Lounge Hopping vs. Terrific Terminals

I’ll admit it, I’m a huge diva for airline products and lounges. I’ll go out of my way to try the Lufthansa First Class Terminal or the Thai First Class Lounge and Spa or cappuccinos on Austrian or EVA (flying them in 8 hours!), but when does it get in the way of enjoying your trip?

Lounge hopping is “fear of missing out” (FOMO) at its finest

Why did I leave for the airport three hours early to enjoy the ambiance of a crowded room and pre-packaged sandwiches?

Why did I leave for the airport three hours early to enjoy the ambiance of a crowded room and pre-packaged sandwiches?

Whenever I’m in an airport, I’m tempted to lounge hop. Check out all the cool rooms with little packaged snacks that make me feel special and important. But I’m probably wasting hours that could be better spent being productive or with friends, or exploring the city I’m in. Once in a while, a SNAFU happens and I don’t have my status card or invitation from the check in desk. Expectations dashed. Now I’m pissed sitting in a priority pass lounge eating my bag of chips and horrible wine.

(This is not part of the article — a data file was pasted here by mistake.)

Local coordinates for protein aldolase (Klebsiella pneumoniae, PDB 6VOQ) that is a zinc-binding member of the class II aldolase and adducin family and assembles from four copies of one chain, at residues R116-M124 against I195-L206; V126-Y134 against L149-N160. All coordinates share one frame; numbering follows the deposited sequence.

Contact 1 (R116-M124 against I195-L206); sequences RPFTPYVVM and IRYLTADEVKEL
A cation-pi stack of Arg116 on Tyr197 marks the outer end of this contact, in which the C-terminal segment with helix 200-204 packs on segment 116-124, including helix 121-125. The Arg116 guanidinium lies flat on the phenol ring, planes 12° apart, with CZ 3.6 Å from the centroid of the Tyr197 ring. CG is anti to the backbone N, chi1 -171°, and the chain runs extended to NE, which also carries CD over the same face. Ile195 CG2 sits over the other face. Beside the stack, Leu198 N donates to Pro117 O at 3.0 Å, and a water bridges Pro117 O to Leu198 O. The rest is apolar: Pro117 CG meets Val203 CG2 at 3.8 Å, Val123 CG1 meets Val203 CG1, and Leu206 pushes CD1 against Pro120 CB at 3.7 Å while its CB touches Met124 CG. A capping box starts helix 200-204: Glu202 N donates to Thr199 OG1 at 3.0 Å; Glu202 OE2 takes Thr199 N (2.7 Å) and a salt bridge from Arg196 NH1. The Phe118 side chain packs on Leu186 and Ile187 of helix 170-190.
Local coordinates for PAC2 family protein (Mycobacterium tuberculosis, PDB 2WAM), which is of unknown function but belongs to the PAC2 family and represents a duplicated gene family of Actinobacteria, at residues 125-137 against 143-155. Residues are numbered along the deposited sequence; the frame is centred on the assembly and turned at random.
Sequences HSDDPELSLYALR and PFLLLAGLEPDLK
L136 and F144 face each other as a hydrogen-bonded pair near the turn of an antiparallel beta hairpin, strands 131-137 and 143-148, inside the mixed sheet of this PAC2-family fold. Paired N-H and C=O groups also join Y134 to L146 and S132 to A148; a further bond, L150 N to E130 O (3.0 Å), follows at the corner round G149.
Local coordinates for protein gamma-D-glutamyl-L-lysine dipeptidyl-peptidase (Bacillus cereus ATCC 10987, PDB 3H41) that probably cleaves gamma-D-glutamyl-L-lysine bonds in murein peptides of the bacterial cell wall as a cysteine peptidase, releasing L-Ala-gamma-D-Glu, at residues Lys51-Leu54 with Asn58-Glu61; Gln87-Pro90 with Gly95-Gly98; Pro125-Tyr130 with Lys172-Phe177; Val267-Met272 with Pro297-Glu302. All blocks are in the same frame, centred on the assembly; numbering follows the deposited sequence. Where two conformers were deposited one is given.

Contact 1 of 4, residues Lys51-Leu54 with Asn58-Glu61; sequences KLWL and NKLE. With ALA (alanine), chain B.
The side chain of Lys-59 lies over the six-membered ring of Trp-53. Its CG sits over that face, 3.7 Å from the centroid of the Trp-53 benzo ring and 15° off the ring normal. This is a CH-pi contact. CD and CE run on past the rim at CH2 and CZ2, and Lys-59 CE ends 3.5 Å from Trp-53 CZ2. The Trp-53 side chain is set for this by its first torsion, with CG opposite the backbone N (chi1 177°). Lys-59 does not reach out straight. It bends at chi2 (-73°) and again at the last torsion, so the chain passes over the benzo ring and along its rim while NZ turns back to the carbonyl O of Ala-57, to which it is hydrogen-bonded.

Changi Terminal trumps The Private Room

While not the Singapore Airlines - Private Room, the Malaysian Airlines First Class Lounge has Sleeperette Rooms where you can crash in between flights. SQ, take note!

While not Singapore Airlines’ The Private Room, the Malaysian Airlines First Class Lounge has Sleeperette Rooms where you can crash in between flights. SQ, take note!

I had an interesting experience last year in the Singapore First Class Lounge at Changi, where I had an overnight 8 hour layover on the way to Sri Lanka. After an excellent dinner, a few drinks, I asked about a nap room or place to get some shut eye for a few hours. No dice. No place to sleep in one of the nicest lounges in the world!